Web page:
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How to Memorialise or Remove a Facebook account of a dearly departed soul

How to Memorialise or Remove a Facebook account of a dearly departed soul

I repost this as I notice many folks have been asking similar questions on Facebook. We live such connected lives that it is even more difficult to let loved ones go. The digital connectedness keeps us one click away from constant joy and instant sorrow.
I was painfully reminded of this when my cousins, attorney James Bachoo and wife educator Joy struggled with the painful and tragic loss of their son Shivaan Bachoo in 2015. Shivaan joyously and joyfully attended and by all accounts presided over the wedding of his dear sister, Dinisha Bachoo. He gave her away to the humble Raees Khan.

A few hours later – his mission accomplished – as his grief-stricken parents told me, he was called away by God. Euphoria. Then abject sorrow. I watched and shared – in person and on social media – the outpouring of grief for this 27-year old lad and started thinking. What will happen to his Facebook account and what can we do to preserve a memory of this beautiful child, in the context of this modern digital world?

Jody Nair, friend and head of Business Against Crime, also passed away and each year his birthday reminder induces me to pause and reflect on this wonderful man. We add Farook Khan and Ebrahim Moola to this ever-increasing list. IT guys like me are generally incapable of sensible or even sensitive reaction to real-life situations so I was skeptical of success. I nonetheless researched this a bit.

It turns out that Facebook has an appropriate response when a family member passes away. They memorialise their account provided a family member or friend submits a request. If you’d like a loved one’s account to be memorialised, there is a process and a form to create this. Memorialised accounts are a place for friends and family to gather and share memories after a person has passed away.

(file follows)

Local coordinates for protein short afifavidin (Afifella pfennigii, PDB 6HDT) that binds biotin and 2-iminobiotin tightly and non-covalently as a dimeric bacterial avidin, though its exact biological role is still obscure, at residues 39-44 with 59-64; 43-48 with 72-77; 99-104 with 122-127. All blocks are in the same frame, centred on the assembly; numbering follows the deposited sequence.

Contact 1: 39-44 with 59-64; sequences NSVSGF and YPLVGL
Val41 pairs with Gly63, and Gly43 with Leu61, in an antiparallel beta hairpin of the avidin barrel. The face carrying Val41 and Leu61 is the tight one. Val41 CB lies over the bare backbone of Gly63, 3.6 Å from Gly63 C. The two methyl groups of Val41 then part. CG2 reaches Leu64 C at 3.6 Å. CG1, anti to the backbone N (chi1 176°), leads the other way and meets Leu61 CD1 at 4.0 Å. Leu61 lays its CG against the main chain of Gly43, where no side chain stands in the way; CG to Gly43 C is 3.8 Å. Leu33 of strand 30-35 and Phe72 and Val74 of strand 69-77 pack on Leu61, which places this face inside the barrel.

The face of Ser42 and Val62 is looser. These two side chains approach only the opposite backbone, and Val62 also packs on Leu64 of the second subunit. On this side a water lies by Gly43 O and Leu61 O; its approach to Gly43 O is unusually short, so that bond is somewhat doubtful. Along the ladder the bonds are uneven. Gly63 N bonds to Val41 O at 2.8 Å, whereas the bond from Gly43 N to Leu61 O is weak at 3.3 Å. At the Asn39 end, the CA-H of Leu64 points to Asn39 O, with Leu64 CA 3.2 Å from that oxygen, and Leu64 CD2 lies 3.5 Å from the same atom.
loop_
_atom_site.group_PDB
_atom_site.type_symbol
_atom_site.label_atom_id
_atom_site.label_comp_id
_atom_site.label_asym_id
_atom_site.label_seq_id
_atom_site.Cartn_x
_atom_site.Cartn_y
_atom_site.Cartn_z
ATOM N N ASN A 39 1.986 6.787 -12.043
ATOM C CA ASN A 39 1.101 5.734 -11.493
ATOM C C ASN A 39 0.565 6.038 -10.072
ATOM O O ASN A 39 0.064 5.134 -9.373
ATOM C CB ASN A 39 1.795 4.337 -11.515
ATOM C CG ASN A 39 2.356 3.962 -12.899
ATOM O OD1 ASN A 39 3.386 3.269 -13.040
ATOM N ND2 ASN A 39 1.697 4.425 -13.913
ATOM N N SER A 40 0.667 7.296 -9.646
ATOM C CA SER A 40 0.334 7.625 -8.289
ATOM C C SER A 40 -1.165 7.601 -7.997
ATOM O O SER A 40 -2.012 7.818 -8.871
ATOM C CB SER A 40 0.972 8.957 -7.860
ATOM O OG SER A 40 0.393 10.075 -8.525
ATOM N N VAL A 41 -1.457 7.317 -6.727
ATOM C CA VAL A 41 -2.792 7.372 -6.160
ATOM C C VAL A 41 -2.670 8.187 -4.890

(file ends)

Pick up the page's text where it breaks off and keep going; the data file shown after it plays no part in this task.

Memorialised accounts have the following key features:
The word Remembering will be inserted next to the person’s name on their profile. Then depending on the privacy settings of the account, friends can share memories on the memorialised Timeline. Content that the person shared such as photos and posts will stay on Facebook and remain to the audience it was shared with.
Respectfully the memorialised profiles won’t appear in public spaces such as in suggestions for “People You May Know”, advertisements or birthday reminders. No one can log into a memorialised account. Your family can ask for additional storage space on Facebook for people to share memories of your loved one. Facebook even recommends creating a group as it keeps the appropriate circle of interested friends connected for this.

If however this process is too painful for you (or becomes painful later on) you may even request Facebook to remove their account all together. This is called deleting an account. You may want to do this due to a death, or incapacitation of a loved one. So if your friend or family member is mentally or physically unable to maintain their Facebook account, Facebook will be able to help you remove the account. Facebook will review the information you provide and let you know what action they can take.

You may also temporarily deactivate your account for any number of other temporary reasons such as extended leave. This option gives you the flexibility to leave and come back whenever you want. If you deactivate your account: People won’t be able to see the information on your Timeline on Facebook. People on Facebook will not be able to search for you. Some information, like messages you sent, may still be visible to others.
Facebook will save the information about your account. It will preserve your friends, photographs and interests, just in case you want to come back to Facebook at some point. If you choose to reactivate your account, the information on your profile will be there when you come back.

If however you permanently delete your account you will not be able to regain access to your account. Note that some of the things you do on Facebook aren’t stored in your account. For example, a friend who messaged you will still have a copy even after you delete your account.

It will take over a month to delete all of the things you’ve posted, like your photos, status updates or other data stored in backup systems. While Facebook is deleting this information, the account will be inaccessible to other people using Facebook.
Copies of some material for example a log of activities will remain in their database for technical reasons.

It was not my call to tell the Bachoo’s on what to do. It is however my moral duty to inform them and indeed all who experience a bereavement of the options. Please hug your child and tell them you love them. Rest in peace Shivaan you will be remembered as the treasure you are.

Dr Colin Thakur from Durban University of Technology is the InSeta Research Chair Digitalisation and the NEMISA e-Skills CoLab Director.

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